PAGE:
Italian Fan Interview – Mornè Schapp

Every role player sooner or later dreams about publishing his own adventures and settings. Savage Worlds Fans know this feeling very well, since it is tremendously easy to create materials for Savage Worlds. And you can also be an official license of the brand!

The almost endeless list of setting is there to testify it and many Savage publishers and authors started their journey as Fan. We asked some thoughts on this matter to Mornè Schapp, creator of Winter Eternal Savage Worlds Setting, and we speaked about his experience as “self-made publisher”.

Hello Mornè. Thank you for having agreed to answers our questions! For the Italian 146718Savage Worlds Fans who does not already know you, can you tell us a bit about yourself?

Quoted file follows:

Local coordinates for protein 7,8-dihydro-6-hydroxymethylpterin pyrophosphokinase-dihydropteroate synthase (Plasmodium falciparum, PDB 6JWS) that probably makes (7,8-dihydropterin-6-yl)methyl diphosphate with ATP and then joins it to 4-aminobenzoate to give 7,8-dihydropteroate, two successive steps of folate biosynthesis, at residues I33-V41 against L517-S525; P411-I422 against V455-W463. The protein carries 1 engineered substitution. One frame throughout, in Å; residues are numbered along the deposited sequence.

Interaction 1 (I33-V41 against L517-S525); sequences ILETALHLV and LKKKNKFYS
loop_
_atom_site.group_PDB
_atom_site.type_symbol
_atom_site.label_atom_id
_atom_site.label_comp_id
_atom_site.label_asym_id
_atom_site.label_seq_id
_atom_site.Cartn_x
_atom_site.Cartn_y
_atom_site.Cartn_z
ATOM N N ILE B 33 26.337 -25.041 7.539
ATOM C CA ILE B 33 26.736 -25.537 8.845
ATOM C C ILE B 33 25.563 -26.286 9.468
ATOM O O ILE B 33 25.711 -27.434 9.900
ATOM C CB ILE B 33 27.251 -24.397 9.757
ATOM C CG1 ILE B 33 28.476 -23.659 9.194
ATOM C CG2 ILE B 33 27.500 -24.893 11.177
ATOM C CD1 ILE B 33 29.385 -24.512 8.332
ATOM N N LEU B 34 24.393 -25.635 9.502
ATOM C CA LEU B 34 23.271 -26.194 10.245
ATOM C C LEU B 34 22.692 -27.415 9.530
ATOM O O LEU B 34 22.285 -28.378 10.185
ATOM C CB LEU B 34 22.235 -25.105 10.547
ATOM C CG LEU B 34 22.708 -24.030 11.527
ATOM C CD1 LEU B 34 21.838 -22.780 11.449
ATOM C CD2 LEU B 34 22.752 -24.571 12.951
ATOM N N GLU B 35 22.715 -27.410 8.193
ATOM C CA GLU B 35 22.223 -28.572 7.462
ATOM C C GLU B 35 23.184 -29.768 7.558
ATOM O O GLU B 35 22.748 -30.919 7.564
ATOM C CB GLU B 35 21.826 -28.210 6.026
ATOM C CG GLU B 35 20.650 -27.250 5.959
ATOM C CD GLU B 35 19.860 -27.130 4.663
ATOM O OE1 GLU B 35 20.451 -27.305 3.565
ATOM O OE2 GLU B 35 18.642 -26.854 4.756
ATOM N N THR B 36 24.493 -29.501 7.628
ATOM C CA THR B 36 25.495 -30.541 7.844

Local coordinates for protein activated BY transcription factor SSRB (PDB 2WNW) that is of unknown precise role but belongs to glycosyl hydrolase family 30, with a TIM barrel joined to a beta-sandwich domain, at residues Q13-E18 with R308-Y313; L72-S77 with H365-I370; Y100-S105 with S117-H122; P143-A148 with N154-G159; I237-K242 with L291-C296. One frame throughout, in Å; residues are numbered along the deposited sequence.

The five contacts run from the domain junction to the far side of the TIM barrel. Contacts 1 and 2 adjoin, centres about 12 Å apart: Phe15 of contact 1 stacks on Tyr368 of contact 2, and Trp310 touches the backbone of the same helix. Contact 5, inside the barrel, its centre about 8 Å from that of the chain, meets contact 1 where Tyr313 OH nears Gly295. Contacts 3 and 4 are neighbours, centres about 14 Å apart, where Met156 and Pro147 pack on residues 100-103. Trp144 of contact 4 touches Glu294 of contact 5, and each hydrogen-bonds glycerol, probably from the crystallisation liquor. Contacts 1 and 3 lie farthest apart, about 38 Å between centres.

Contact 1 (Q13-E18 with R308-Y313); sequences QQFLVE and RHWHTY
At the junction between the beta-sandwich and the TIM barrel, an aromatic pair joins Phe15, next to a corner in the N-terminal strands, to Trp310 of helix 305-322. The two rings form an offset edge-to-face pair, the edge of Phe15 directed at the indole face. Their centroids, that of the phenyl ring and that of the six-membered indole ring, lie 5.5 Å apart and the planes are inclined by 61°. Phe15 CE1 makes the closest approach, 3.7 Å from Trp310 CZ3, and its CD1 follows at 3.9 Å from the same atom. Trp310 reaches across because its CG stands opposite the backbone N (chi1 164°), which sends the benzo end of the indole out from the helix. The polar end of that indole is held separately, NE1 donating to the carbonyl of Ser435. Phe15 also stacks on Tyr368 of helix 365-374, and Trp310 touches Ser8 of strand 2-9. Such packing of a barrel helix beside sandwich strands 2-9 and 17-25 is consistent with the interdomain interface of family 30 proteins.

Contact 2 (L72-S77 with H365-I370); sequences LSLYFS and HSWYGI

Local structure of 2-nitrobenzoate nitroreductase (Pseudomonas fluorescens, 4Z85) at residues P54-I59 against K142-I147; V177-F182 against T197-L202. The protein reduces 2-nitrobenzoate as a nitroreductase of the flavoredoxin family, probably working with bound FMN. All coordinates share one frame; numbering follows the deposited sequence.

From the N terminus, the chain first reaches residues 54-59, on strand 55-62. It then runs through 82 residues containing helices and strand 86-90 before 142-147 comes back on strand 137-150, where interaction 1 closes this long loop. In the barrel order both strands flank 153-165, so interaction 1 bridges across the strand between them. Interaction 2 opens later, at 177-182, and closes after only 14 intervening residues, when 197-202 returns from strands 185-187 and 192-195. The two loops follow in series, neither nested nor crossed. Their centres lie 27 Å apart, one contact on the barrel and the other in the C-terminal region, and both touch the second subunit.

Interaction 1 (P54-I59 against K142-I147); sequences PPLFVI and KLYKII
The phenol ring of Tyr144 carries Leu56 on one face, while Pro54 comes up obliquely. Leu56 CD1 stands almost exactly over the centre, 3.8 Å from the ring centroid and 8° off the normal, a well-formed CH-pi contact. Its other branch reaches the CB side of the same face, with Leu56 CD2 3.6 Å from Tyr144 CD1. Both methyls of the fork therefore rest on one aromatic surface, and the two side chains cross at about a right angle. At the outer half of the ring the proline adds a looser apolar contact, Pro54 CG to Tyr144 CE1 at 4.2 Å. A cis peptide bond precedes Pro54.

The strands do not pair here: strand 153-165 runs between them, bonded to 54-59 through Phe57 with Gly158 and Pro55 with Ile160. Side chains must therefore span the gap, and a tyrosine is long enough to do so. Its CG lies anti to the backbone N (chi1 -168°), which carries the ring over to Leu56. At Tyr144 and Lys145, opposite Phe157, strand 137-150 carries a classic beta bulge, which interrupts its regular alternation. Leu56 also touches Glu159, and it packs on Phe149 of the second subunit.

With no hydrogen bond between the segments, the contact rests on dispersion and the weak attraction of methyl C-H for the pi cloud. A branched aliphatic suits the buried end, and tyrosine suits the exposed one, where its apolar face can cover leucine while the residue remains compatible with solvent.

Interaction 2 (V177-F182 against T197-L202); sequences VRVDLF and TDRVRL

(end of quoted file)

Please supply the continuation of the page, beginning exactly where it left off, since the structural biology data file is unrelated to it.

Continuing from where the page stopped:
Hi everyone. Thanks for sending the questions, Fabio. Well,  I live in Cape Town, South Africa. I’m a graphic designer by day, but I love creating rpg material, books, adventures and maps. I’ve been gaming for about 14 years now and love the role-playing game hobby. As a husband and father I do find less time to game these days, but I always make time for our rpg projects, even if I have to write in bed late at night, on my phone.

What will be the “elevator pitch” of Winter Eternal? Could you tell us more about the setting?